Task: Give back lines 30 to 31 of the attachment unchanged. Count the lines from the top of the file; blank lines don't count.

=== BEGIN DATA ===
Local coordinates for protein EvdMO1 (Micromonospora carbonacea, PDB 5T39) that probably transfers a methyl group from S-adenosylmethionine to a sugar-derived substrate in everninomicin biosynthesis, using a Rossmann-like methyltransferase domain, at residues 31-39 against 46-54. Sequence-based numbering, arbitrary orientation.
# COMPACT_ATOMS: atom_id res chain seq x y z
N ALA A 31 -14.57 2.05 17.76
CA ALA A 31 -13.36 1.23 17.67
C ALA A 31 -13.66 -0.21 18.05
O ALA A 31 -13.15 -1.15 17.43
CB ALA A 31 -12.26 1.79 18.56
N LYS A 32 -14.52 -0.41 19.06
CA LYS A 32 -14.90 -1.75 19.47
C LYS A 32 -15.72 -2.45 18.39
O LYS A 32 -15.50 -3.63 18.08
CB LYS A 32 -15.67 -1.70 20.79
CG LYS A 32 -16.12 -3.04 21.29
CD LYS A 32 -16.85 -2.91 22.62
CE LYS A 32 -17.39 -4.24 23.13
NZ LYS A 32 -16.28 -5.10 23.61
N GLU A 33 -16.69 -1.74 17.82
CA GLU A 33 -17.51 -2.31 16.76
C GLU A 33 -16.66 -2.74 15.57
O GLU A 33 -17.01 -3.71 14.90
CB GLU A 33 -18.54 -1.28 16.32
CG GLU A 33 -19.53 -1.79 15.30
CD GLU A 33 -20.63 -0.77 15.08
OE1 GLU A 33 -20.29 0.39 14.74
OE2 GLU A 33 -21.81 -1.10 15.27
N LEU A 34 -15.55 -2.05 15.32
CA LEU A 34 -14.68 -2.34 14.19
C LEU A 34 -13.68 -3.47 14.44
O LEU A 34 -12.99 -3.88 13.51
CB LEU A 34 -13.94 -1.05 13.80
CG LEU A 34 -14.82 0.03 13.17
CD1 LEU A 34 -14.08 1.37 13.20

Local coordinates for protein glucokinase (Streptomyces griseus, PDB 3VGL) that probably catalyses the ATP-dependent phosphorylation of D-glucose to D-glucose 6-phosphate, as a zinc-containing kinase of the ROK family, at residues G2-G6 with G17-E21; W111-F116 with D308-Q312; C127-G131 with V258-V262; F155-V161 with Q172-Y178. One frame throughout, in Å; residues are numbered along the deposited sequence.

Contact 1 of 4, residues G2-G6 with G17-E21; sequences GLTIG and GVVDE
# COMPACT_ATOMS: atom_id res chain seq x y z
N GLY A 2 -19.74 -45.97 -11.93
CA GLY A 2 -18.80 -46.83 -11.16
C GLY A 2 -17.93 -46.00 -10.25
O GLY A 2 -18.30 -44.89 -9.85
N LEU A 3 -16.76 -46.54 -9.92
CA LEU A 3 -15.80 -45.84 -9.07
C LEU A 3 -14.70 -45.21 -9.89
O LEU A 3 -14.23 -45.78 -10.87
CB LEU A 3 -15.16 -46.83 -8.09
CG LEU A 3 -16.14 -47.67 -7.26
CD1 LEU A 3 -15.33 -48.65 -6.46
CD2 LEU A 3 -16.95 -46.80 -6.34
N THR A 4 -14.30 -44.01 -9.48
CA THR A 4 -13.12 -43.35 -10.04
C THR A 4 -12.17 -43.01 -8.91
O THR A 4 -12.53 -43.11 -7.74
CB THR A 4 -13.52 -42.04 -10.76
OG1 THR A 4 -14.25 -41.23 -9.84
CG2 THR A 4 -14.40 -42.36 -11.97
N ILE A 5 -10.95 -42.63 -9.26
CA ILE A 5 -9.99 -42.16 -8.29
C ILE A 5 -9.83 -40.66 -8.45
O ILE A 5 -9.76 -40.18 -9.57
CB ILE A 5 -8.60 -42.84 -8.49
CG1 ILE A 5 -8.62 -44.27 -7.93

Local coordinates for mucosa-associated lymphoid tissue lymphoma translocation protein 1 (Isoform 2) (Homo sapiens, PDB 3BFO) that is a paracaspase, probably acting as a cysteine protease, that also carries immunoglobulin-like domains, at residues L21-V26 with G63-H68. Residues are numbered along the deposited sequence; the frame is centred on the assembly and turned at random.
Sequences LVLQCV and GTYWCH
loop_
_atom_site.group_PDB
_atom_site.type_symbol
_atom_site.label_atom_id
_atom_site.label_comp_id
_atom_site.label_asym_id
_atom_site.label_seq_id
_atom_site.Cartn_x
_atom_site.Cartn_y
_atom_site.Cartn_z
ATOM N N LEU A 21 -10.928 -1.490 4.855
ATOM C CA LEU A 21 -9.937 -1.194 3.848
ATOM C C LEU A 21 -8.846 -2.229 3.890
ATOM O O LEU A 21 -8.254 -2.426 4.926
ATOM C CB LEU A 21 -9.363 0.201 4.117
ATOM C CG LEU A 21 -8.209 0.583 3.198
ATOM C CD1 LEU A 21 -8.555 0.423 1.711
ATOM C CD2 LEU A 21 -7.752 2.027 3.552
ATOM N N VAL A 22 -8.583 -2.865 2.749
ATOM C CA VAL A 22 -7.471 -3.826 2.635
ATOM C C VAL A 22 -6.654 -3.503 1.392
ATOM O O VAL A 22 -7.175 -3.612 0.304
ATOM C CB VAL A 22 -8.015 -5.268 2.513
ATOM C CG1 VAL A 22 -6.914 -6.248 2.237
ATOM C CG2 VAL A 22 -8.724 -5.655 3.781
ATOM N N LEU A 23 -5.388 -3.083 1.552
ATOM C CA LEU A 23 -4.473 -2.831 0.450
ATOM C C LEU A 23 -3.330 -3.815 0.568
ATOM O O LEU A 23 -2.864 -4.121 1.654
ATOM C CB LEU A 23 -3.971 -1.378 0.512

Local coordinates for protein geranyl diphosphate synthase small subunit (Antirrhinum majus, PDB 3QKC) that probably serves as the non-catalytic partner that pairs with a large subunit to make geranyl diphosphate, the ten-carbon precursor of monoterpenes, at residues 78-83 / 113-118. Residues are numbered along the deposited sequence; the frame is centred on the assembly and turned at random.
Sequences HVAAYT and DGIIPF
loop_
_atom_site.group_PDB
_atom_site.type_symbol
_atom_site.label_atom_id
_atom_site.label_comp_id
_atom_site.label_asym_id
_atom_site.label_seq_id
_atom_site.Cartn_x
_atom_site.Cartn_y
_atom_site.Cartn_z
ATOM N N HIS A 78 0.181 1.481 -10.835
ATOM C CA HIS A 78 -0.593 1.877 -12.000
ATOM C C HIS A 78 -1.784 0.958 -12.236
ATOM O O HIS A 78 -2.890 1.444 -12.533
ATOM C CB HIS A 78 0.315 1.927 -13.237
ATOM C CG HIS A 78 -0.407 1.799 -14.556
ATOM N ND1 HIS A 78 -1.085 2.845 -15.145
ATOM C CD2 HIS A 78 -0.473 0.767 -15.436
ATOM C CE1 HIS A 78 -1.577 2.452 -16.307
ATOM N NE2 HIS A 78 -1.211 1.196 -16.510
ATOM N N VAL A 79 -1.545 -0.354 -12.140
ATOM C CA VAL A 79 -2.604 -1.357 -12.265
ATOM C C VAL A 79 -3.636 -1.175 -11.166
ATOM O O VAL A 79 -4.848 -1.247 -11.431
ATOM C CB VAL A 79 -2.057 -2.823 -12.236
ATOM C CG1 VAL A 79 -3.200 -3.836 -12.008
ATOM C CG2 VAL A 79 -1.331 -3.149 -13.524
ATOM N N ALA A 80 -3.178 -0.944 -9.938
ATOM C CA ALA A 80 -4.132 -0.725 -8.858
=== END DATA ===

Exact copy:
CB LEU A 34 -13.94 -1.05 13.80
CG LEU A 34 -14.82 0.03 13.17